Sunday, November 02, 2008

The Tour is Almost Over, Scheduling and other stuff

November 2, 2008

I am finishing up the tour and it has been a great one! Thank you all for your support. I am tired, but it has all been worth it. I am in Houston and I’ll be in San Antonio on Monday. That is my last stop, and then I am hitting Phoenix and LA on my way home for some meetings, and to see a couple of old friends. I’ll be home next weekend if all goes well. Let’s just hope the weather gods are smiling and I have decent weather all the way home.

The one thing that continues to stand out on my tours is how hung up people are about being on the set. Filmmakers still seem to think that if you’re not on the set, then you’re not making a movie. They don’t see the importance of Pre-Production.

I always say that the most important part of filmmaking is Pre-Production. If you take you time and do it right you save lots of money on your film, and things go much smoother. In my mind, this is the most important stage in making a film.

I am surprised how many people don’t know how to number a script, break out prop lists, and schedule a shoot. I am always being asked how long does it take to shoot a scene, like there is a magic formula. There isn’t. Every scene is different, depending on location, lighting, are there camera moves and what is the mood of the scene?

How tough is this for the actors? Is it a really emotional scene?

Let’s talk a bit about scheduling…

Never put the final scene, big climactic scenes, or any love scenes early in your shooting schedule if you can avoid it. These scenes are always tough to shoot from an acting standpoint. There's nothing worse than throwing two actors into a love scene early on, and saying, "Okay, take your clothes off in front of strangers and start making love!" It's not going to be a very good scene. Also, if a couple of characters are going to have a major fight with each other, give them time to get into rhythm and character on the set before you demand that they emote their brains out.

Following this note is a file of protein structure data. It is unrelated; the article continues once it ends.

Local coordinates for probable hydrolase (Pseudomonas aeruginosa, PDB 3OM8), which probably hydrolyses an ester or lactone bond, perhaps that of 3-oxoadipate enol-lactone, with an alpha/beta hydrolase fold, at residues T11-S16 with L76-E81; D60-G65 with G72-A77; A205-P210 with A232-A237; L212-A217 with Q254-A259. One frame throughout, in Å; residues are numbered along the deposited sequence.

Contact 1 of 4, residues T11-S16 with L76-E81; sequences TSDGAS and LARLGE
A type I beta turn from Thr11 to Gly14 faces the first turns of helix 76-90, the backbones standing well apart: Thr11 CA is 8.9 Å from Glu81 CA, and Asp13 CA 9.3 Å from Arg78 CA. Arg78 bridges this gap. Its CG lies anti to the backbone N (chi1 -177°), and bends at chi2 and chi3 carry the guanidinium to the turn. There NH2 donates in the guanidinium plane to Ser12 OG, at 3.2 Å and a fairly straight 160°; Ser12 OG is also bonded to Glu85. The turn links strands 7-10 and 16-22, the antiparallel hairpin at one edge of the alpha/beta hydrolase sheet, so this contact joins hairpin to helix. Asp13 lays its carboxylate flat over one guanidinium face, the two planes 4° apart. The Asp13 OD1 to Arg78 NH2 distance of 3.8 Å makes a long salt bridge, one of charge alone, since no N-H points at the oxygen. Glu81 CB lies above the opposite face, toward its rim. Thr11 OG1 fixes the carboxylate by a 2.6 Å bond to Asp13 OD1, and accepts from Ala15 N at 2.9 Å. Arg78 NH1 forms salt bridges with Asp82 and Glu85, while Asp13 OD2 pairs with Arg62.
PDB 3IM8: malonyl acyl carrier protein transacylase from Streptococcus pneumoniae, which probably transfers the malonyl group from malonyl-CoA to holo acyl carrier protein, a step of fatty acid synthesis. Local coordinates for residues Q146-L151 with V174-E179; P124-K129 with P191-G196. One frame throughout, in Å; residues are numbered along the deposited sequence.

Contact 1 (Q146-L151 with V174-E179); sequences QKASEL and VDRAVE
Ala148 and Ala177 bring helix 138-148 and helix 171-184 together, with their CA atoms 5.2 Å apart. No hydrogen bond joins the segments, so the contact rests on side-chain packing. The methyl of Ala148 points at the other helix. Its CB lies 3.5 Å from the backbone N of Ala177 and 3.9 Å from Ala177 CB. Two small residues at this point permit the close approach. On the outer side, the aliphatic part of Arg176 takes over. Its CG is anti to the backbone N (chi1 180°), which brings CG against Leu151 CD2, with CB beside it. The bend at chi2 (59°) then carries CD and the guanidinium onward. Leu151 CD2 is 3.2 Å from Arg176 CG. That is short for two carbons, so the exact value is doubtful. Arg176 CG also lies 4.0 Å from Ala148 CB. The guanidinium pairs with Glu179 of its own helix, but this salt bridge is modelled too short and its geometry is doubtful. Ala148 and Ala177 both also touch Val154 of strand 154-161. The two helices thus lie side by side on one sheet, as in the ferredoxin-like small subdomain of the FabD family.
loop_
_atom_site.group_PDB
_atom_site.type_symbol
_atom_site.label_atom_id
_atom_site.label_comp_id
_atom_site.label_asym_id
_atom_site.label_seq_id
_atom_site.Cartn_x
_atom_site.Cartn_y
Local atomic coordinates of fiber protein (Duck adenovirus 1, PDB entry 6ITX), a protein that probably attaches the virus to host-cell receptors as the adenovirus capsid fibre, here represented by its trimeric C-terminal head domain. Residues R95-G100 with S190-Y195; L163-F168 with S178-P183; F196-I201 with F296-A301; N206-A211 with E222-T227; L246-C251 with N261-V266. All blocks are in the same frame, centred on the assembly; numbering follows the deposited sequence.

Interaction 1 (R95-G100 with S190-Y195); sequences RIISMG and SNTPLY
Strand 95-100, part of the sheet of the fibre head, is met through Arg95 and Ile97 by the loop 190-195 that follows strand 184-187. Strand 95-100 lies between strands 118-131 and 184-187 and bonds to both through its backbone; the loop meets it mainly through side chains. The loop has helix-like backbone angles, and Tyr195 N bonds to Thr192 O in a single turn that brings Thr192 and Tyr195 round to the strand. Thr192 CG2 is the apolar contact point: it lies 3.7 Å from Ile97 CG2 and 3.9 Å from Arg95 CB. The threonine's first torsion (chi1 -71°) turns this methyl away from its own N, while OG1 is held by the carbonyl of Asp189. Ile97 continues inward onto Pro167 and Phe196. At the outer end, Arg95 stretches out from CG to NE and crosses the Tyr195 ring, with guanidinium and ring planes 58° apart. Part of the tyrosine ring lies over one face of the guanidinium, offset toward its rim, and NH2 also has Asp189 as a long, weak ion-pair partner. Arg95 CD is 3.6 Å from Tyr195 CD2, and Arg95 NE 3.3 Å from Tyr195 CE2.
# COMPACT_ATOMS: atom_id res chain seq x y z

Your crew is still getting to know how each other works, and you haven't set up a good working pace yet. Get the cast and crew comfortable with each other before the really tough scenes.

Don't be afraid to have a "closed" set when doing intense scenes. By "closed," I mean only the people who are absolutely necessary. Get other cast and crew members away from where you're actually shooting. You don't want any extra distractions for your actors while they're working on a scene that is uncomfortable for them. This usually happens with love scenes or anything with nudity. Just close the set. Your actors will thank you. Sometimes people not in the scene will be pissed. That's okay, any cast or crew person who gets pissed about a closed set because of nudity shouldn't be there in the first place.

On big movies, other people always do the script breakdown. Assistant directors, some producers or production coordinators. Well, you can't afford that. So get used to doing it yourself. I always work with my DP (Randy Timmerman) because from a photographic standpoint, he knows how long it's going to take to light and shoot various scenes, how fast his crew can move, and what scenes can be lumped together for efficiency. Randy has a great feel for this sort of thing. I keep in mind the order of the scenes, and how tough they will be on the cast, I want to get the most out of the actors. Start small and work up as everyone gets more comfortable working together.

The best way to figure this out is to make short films first. Making short films gives you the experience to know how long it will take to shoot scenes. And most of the time you never figure it out perfectly. Then you adjust your schedule as you shoot. If you are working with an experienced DP, AD, or Production Manager have them work with you on the schedule. And listen to them.

We’ll talk more about scheduling at some other time, I need to get back on the road.

Don’t forget to VOTE!

Other stuff…

I will be posting some Holiday Specials soon on my web site so keep your eyes open for that. The work books are selling very well, isn’t it time you picked up a couple?

Film Baby ( is a sponsor on this tour. If you haven’t checked out their site and their services, you need to do it. They are a great group of people dedicated to helping you get your films out. Also check out my other sponsors, Pollard Design (, Zoom Studio (, The Indy Film Co-op ( and Cheezy Flicks ( All great people and great companies.

The first two Workshop DVDs are up on my site,, (and Film Baby’s). They are selling pretty well out here on the road.

See you on the road.

Talk later.



Post a Comment

<< Home